Nula

by Catherine Scott

 

The McCarthys lived a quiet family life and kept themselves to themselves. Colleen worked in admin and Mick did ‘something for the government,’ although Colleen was never sure what it was.  Their only daughter, Nula, was extremely bright and held high hopes of attending drama school when she completed her ‘A’ levels one year ahead of her peers.

Then, overnight everything changed when Mick was shot dead on his own doorstep in front of his wife and daughter.  That was 20 years ago and Nula had never spoken since. The psychiatrists said she was severely traumatised and that although they ‘mustn’t lose hope,’ it was really anyone’s guess as to if or when she would talk again.

However, Nula was very able to make herself understood. Over the years she developed her own, very effective, version of sign language.  Her mother, desperate to understand and with a deep need to feel useful, had fallen in with it and would interpret on her behalf to third parties.

Nula became quite a celebrity being invited to ‘speak’ at the local and national level about her experience. Without exception she was warmly received and handsomely rewarded.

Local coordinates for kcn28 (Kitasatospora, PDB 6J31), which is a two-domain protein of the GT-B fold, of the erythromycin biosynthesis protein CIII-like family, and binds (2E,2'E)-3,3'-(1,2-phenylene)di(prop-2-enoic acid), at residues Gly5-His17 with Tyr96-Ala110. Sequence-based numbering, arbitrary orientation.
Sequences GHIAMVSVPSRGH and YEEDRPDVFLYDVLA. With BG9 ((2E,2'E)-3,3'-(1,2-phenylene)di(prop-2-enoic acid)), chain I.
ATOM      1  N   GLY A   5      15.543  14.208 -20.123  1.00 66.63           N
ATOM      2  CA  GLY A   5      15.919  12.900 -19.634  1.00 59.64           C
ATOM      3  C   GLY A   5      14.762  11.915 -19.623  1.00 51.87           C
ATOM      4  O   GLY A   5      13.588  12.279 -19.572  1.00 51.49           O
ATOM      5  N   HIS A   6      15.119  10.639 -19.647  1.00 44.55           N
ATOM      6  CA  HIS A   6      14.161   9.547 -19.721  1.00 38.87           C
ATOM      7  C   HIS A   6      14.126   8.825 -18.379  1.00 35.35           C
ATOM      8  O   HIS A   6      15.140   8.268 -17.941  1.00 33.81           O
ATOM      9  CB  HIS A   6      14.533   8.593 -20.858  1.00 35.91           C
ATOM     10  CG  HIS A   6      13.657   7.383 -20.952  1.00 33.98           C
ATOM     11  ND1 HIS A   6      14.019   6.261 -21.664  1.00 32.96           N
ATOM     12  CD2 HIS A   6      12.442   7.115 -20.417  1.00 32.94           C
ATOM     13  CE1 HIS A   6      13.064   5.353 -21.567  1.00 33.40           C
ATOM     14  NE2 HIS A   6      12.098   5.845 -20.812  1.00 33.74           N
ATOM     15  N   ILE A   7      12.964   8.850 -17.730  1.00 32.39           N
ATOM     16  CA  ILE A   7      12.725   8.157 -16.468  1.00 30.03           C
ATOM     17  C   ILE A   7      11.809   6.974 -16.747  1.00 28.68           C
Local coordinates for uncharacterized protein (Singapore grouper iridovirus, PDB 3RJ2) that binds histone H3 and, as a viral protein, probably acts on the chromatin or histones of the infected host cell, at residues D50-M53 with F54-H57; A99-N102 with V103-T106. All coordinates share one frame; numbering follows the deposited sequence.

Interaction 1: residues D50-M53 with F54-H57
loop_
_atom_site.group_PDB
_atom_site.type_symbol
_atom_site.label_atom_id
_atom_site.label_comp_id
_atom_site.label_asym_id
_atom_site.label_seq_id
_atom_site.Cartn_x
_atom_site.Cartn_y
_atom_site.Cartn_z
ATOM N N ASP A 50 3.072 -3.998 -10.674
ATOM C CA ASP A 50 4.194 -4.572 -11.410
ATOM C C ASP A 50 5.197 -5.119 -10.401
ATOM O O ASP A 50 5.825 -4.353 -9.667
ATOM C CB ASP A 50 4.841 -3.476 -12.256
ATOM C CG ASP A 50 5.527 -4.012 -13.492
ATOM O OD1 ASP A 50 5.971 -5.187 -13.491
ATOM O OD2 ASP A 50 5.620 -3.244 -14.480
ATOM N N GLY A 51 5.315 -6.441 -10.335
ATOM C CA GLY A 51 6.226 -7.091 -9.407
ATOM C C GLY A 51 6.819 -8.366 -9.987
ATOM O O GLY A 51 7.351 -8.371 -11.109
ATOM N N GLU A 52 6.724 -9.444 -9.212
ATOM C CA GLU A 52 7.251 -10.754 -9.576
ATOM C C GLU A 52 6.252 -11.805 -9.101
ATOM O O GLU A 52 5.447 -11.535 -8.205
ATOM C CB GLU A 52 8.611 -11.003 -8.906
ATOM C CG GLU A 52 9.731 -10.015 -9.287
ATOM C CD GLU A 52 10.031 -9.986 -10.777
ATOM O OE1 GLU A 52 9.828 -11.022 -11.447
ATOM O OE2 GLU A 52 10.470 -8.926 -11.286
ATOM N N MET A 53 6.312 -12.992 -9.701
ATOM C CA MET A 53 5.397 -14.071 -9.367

Nula became a poet.  She signed her work, gesticulating wildly, at spoken word open mic evenings. The audience, wanting to appear intelligent, nodded knowingly and clapped enthusiastically for this unconventional poet whose words actually didn’t make any sense whatsoever. Nula considered them to be idiots.

Sometimes, forgetting she was mute and not deaf, some brave (or stupid) person would offer ‘well-meaning advice’ via her mother on perhaps how she could make her work more accessible to the general public. They quickly remembered her disability when she flashed them the classic two finger sign, thus effectively silencing any criticism.

A few people attempted to learn her version of sign just to be able to talk to her, but Nula was way ahead of them and would change the signage to suit herself.  She would embarrass people by appearing to become offended at something they had ‘said’.

On a personal level, people found her easy to talk to.  Without realising it they would let their guard down and drop little tidbits of information her way. Mrs O’Sullivan’s long lost (and illegitimate) daughter, Mr O’Connor’s sexual preference for young girls, Miss Bryony’s (many) indiscretions, etc.  Nula kept a written account of these conversations for future use.

The truth was that about eighteen months after her father’s death, Nula had made the conscious and very powerful decision to remain mute. She enjoyed the attention her ‘condition’ attracted and welcomed the financial benefits she reaped as a result.

All was going swimmingly until her mother suffered a stroke which left her with a severe speech impediment. This meant Nula had a problem.  But Nula was smart and credited her mother’s illness for her own unexpected recovery. Now it was time to use another form of sign language. An even more powerful form of sign. Nula decided to write.

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